It is evident Portugal is extremely open to foreign economic investment. That electricity company is the most important utility in Portugal, and when the Portuguese government opened a tender, it took a bid each from a Chinese, a Brazilian and a German company. From those three bids, the Chinese offered the best price and won the tender. Would it be possible the other way around – for a European company to take control of a Chinese utility? Frankly, no. Even today, as announcements are made about reinforcing opening-up, the reality is this is not yet possible in the Chinese financial sector. So authorities in China and the Chinese people must make a very important decision: are they ready to accept that level playing field in terms of direct investment? If so, China can remove an important obstacle between trade among different countries and defuse some of the arguments made by those who want to create tension: that China does not operate on a level playing field, as well as arguments such as those concerning industrial policy, intellectual property rights and others.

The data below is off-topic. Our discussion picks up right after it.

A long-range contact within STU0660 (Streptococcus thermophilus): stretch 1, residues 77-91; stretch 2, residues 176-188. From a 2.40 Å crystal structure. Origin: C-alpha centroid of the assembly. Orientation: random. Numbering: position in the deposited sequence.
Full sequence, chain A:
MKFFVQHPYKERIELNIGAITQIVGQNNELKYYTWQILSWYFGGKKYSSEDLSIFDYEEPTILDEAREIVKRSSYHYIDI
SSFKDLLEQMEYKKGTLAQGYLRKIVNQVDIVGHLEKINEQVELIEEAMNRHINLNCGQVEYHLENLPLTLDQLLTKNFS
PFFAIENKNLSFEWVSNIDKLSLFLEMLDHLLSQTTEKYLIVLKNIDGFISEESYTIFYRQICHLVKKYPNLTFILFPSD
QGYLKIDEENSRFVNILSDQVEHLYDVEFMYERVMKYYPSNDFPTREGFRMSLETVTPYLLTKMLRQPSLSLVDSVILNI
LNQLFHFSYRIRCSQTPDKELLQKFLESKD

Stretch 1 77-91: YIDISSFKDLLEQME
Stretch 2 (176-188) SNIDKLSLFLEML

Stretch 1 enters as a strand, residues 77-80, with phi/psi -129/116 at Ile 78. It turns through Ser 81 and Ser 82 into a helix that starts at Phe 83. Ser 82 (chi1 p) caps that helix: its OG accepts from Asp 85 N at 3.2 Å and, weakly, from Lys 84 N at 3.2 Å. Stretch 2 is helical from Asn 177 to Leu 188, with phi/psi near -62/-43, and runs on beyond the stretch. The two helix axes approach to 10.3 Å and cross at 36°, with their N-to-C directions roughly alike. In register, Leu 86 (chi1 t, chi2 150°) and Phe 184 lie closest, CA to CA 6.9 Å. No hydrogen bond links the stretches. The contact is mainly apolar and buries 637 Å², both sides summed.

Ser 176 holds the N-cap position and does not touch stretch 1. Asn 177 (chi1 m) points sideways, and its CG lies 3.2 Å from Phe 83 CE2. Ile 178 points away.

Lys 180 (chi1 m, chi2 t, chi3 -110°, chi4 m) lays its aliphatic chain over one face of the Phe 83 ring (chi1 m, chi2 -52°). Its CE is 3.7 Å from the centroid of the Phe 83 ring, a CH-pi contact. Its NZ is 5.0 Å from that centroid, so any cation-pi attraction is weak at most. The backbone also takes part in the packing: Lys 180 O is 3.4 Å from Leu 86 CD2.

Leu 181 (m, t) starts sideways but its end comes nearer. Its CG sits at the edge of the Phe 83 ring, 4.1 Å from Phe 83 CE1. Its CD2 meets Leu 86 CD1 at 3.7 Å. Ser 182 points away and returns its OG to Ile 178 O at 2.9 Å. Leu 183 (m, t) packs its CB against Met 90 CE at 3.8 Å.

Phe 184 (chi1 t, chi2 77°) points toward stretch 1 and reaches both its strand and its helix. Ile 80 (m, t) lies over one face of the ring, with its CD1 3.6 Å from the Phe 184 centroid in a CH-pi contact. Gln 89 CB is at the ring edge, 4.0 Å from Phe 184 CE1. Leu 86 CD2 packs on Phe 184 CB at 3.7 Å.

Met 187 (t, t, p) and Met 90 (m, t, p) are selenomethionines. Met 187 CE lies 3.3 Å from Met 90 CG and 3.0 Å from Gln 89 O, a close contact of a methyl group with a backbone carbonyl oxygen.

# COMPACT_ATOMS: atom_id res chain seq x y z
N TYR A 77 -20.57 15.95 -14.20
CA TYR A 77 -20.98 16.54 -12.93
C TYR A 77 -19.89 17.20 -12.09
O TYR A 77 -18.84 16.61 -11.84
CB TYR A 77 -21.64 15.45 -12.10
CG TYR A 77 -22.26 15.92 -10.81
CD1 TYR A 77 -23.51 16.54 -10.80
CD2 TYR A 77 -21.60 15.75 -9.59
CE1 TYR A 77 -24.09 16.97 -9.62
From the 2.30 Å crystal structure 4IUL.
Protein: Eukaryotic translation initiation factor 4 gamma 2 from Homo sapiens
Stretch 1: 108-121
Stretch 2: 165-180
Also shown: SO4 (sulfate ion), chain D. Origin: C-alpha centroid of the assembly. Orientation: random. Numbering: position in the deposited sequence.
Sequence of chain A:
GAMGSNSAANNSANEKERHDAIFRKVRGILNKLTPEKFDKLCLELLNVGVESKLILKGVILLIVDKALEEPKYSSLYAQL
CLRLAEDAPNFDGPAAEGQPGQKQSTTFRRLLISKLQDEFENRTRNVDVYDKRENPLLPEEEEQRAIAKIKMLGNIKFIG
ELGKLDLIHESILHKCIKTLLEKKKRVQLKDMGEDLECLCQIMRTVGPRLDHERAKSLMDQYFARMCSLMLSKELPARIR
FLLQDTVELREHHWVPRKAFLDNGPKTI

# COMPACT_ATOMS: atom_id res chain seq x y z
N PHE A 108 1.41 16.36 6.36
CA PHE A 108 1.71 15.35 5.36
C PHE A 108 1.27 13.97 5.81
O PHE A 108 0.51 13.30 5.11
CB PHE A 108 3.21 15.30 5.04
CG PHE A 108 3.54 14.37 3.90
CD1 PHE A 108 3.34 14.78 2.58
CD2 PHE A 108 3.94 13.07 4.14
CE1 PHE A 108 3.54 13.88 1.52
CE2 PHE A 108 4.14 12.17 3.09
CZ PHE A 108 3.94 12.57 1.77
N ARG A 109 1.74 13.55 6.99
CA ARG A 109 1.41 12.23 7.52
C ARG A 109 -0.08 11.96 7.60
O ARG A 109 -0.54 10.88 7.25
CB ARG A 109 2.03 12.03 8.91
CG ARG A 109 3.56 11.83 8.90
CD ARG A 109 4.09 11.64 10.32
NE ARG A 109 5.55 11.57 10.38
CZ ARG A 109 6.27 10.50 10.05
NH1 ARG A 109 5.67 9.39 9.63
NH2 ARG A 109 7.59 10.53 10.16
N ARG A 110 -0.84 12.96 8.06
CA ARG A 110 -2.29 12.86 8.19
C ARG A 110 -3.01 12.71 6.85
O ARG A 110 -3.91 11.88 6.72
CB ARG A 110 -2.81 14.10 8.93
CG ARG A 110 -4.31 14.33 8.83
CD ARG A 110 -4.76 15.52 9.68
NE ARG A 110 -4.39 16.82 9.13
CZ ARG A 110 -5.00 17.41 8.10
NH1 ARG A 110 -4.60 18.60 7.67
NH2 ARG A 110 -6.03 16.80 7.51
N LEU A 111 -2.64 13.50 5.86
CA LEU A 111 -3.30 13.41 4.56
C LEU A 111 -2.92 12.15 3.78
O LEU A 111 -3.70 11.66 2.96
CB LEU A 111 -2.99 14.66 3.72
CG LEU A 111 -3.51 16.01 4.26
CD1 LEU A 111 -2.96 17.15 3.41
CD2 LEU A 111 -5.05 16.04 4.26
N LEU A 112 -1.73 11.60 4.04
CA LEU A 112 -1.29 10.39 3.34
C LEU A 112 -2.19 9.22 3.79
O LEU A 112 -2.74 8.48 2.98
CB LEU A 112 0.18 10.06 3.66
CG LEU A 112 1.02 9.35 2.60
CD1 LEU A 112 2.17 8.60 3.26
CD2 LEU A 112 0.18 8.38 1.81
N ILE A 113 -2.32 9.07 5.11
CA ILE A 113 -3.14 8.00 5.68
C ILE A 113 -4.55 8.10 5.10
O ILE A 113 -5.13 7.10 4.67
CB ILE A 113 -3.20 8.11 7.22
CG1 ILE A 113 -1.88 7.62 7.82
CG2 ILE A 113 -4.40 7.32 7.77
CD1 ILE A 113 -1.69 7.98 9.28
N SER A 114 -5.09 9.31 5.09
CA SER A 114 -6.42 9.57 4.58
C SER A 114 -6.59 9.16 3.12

It is in China’s interests to grant more direct access to investment if we believe our economies should be more integrated. That integration will come about not only through the traditional mechanisms of trade or tariffs and quotas, but through direct investment and the rule of law to protect investors on both sides.

 

New consensus in Europe

The EU does not wish to simply tell others how to do this, but to share its experience. The EU – originally the European Community – was created after World War II to apply economic integration and eliminate the possibility of another war between European nations. Since then, in western Europe there has been no war.